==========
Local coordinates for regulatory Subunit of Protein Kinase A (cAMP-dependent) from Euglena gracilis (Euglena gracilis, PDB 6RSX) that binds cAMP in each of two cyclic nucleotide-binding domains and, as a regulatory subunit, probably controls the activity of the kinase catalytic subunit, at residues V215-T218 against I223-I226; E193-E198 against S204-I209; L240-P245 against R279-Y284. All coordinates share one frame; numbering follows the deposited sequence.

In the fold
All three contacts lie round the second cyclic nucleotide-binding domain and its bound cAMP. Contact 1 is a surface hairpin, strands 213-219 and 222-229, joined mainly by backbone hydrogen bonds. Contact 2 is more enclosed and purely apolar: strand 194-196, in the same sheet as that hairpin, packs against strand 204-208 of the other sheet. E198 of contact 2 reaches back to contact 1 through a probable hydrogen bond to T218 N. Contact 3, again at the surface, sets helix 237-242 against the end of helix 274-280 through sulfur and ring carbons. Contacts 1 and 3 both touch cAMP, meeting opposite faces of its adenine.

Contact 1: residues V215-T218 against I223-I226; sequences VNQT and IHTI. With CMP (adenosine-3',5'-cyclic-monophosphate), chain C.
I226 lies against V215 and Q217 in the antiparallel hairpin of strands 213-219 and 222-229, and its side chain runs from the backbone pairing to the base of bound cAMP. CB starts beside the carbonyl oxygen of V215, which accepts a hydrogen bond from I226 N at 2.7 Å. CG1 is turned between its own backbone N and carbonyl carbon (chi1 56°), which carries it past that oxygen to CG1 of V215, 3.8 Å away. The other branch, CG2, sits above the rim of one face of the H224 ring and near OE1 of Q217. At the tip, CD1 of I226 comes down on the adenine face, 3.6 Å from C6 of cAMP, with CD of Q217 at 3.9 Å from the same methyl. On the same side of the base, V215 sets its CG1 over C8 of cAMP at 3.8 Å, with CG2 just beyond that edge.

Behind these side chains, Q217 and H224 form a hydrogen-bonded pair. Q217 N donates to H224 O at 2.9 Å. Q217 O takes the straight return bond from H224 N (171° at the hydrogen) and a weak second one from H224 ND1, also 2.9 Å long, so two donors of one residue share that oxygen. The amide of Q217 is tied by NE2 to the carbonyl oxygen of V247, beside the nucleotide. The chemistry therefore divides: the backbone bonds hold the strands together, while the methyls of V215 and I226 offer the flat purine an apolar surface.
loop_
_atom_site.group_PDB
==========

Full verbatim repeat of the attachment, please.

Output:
Local coordinates for regulatory Subunit of Protein Kinase A (cAMP-dependent) from Euglena gracilis (Euglena gracilis, PDB 6RSX) that binds cAMP in each of two cyclic nucleotide-binding domains and, as a regulatory subunit, probably controls the activity of the kinase catalytic subunit, at residues V215-T218 against I223-I226; E193-E198 against S204-I209; L240-P245 against R279-Y284. All coordinates share one frame; numbering follows the deposited sequence.

In the fold
All three contacts lie round the second cyclic nucleotide-binding domain and its bound cAMP. Contact 1 is a surface hairpin, strands 213-219 and 222-229, joined mainly by backbone hydrogen bonds. Contact 2 is more enclosed and purely apolar: strand 194-196, in the same sheet as that hairpin, packs against strand 204-208 of the other sheet. E198 of contact 2 reaches back to contact 1 through a probable hydrogen bond to T218 N. Contact 3, again at the surface, sets helix 237-242 against the end of helix 274-280 through sulfur and ring carbons. Contacts 1 and 3 both touch cAMP, meeting opposite faces of its adenine.

Contact 1: residues V215-T218 against I223-I226; sequences VNQT and IHTI. With CMP (adenosine-3',5'-cyclic-monophosphate), chain C.
I226 lies against V215 and Q217 in the antiparallel hairpin of strands 213-219 and 222-229, and its side chain runs from the backbone pairing to the base of bound cAMP. CB starts beside the carbonyl oxygen of V215, which accepts a hydrogen bond from I226 N at 2.7 Å. CG1 is turned between its own backbone N and carbonyl carbon (chi1 56°), which carries it past that oxygen to CG1 of V215, 3.8 Å away. The other branch, CG2, sits above the rim of one face of the H224 ring and near OE1 of Q217. At the tip, CD1 of I226 comes down on the adenine face, 3.6 Å from C6 of cAMP, with CD of Q217 at 3.9 Å from the same methyl. On the same side of the base, V215 sets its CG1 over C8 of cAMP at 3.8 Å, with CG2 just beyond that edge.

Behind these side chains, Q217 and H224 form a hydrogen-bonded pair. Q217 N donates to H224 O at 2.9 Å. Q217 O takes the straight return bond from H224 N (171° at the hydrogen) and a weak second one from H224 ND1, also 2.9 Å long, so two donors of one residue share that oxygen. The amide of Q217 is tied by NE2 to the carbonyl oxygen of V247, beside the nucleotide. The chemistry therefore divides: the backbone bonds hold the strands together, while the methyls of V215 and I226 offer the flat purine an apolar surface.
loop_
_atom_site.group_PDB